Autumn is the time of year when Cattail (typha latifolia)‘s naming is most evident. This is the time of the year that the sturdy brown seed head bursts open to reveal the large fluffy mass of a “cat’s tail”. The Cattail, is ruggedly sturdy and tall, and as if to defy physics, the plants love wet feet, growing in marshy areas or at the edges of ponds and lakes.
It appears that the birds are unaware of the plant’s nickname. The soft fuzzy seeds are sought out as lining for many birds’ nests.
It is always a pleasure to recommend a fellow WordPress blogger’s posting: https://cattails.wordpress.com/facts/ They have more information than I would normally share on a species. Enjoy the read!
At first glance what is seen is past-its-prime dead weeds in front of the colorful fall foliage. Getting closer shows dried leaves and seed heads standing tall, contrasting with the still alive tree leaves. Still closer shows evidence that the “life cycle” progression of the season varies even on one the single stalk of one perennial. The closest image shows the intricate details of nature.
I am unsure of the exact species shown in these images; the location must be returned to next year during summer’s mid-season for better identification. Such is the fun of being an aspiring naturalist.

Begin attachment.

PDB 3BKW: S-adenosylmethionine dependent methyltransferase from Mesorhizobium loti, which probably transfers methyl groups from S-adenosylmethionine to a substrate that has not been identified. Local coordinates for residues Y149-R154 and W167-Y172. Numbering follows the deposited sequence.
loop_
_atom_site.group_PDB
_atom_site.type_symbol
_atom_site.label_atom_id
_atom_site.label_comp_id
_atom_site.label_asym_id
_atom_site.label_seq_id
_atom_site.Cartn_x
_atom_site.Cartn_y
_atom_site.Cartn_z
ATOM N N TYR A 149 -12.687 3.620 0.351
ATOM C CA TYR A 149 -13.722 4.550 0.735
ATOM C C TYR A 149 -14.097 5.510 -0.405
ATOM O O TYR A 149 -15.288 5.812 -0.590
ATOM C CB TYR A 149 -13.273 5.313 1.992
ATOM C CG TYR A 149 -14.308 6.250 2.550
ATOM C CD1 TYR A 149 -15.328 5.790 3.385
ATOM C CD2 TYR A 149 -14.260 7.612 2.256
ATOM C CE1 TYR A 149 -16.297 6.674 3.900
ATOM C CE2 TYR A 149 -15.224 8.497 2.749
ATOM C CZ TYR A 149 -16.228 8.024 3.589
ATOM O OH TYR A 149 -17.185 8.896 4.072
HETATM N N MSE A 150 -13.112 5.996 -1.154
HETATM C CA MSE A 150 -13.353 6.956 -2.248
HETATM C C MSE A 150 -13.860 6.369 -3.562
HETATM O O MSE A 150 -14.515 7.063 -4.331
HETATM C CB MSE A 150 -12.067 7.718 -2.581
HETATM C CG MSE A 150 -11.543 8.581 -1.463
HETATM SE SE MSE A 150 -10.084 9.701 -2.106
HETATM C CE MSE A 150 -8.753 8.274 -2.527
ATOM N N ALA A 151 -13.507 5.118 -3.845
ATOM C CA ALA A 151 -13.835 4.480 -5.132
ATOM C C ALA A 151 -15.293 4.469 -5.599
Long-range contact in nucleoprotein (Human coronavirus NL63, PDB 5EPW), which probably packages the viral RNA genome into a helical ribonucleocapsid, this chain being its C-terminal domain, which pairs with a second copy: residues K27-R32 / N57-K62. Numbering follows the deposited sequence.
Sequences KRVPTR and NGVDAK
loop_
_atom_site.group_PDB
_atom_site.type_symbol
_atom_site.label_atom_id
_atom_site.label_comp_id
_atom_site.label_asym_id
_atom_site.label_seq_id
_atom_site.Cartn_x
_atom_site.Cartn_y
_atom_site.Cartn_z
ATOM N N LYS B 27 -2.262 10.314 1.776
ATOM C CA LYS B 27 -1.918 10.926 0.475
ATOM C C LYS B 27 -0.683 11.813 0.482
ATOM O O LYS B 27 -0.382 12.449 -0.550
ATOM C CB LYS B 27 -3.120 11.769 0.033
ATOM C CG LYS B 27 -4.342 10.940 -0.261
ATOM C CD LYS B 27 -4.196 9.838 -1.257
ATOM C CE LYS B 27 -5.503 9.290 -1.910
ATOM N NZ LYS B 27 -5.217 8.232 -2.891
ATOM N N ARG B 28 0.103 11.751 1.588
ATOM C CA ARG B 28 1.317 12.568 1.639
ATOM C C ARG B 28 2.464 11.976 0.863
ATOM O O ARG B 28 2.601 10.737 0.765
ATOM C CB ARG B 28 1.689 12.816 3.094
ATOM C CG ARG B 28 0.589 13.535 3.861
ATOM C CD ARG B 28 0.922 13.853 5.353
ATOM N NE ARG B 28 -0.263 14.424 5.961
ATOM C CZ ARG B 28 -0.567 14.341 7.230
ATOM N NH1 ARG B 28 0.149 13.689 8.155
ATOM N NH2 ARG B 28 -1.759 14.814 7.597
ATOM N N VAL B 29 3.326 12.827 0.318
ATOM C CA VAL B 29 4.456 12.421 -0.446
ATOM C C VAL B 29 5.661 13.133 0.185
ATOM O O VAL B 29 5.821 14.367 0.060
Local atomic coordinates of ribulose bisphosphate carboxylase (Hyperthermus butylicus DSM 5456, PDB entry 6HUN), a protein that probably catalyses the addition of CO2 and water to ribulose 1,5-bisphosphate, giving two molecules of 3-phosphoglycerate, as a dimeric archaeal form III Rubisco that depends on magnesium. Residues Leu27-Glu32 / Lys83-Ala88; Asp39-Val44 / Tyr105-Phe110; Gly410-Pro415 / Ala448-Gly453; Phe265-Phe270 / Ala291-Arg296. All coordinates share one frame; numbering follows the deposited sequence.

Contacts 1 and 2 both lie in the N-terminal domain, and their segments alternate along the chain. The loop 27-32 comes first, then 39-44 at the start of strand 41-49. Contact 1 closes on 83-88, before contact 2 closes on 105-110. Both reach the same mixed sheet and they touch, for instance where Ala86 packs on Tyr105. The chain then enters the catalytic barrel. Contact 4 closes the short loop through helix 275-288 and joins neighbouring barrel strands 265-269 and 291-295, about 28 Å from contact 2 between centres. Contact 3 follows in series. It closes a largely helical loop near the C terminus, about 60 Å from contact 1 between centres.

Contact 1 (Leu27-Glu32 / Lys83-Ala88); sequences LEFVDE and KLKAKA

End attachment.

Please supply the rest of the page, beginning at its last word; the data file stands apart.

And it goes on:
Fall does not signal the final days of interest on the prairie. Plants no longer garner attention from brilliant colorful flowers, but now in this late season, they maintain attention with their array of showy seed heads. Attraction is no longer to insure pollination, aiding survival of the species. Seed heads are designed for travel via wind or carrier; to blow freely in the air or to instantly stick to anyone who brushes against the seeds. Both methods help ensure expansion of plant populations. These species use seeds to expand their footprint in the prairie. Some seeds will produce new plants during their first year on the fertile prairie soil. Other seeds may lie dormant for decades, alive and waiting for conditions that stimulate their germination. Just as wild animals have predators and therefore reproduce in abundance to ensure survival of the species so too plants are prolific seed producers allowing for a specie’s survival in spite of seed-loving predators. The specie that may be most attracted to the seed-filled prairie landscape may not come as predator, but as observer. The reason is not for survival that most humans come to the fall prairie, but because such a prairie scene creates romantic reminders of our own fertility and mortality.